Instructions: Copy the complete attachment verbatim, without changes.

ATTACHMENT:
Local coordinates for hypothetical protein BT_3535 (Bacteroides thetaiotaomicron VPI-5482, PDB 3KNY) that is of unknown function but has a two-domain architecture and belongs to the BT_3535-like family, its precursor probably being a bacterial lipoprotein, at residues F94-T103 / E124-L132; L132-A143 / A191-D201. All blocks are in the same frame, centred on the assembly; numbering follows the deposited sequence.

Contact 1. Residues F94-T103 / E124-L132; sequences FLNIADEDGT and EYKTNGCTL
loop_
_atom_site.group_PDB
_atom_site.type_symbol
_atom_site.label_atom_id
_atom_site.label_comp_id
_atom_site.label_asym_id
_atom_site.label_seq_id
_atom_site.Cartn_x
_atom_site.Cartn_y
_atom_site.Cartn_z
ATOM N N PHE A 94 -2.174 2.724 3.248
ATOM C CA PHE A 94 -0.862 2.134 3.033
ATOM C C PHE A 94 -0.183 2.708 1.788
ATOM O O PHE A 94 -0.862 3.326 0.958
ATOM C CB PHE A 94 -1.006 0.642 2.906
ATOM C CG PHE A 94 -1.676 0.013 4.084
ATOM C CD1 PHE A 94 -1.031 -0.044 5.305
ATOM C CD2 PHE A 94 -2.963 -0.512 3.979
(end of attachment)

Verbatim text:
Local coordinates for hypothetical protein BT_3535 (Bacteroides thetaiotaomicron VPI-5482, PDB 3KNY) that is of unknown function but has a two-domain architecture and belongs to the BT_3535-like family, its precursor probably being a bacterial lipoprotein, at residues F94-T103 / E124-L132; L132-A143 / A191-D201. All blocks are in the same frame, centred on the assembly; numbering follows the deposited sequence.

Contact 1. Residues F94-T103 / E124-L132; sequences FLNIADEDGT and EYKTNGCTL
loop_
_atom_site.group_PDB
_atom_site.type_symbol
_atom_site.label_atom_id
_atom_site.label_comp_id
_atom_site.label_asym_id
_atom_site.label_seq_id
_atom_site.Cartn_x
_atom_site.Cartn_y
_atom_site.Cartn_z
ATOM N N PHE A 94 -2.174 2.724 3.248
ATOM C CA PHE A 94 -0.862 2.134 3.033
ATOM C C PHE A 94 -0.183 2.708 1.788
ATOM O O PHE A 94 -0.862 3.326 0.958
ATOM C CB PHE A 94 -1.006 0.642 2.906
ATOM C CG PHE A 94 -1.676 0.013 4.084
ATOM C CD1 PHE A 94 -1.031 -0.044 5.305
ATOM C CD2 PHE A 94 -2.963 -0.512 3.979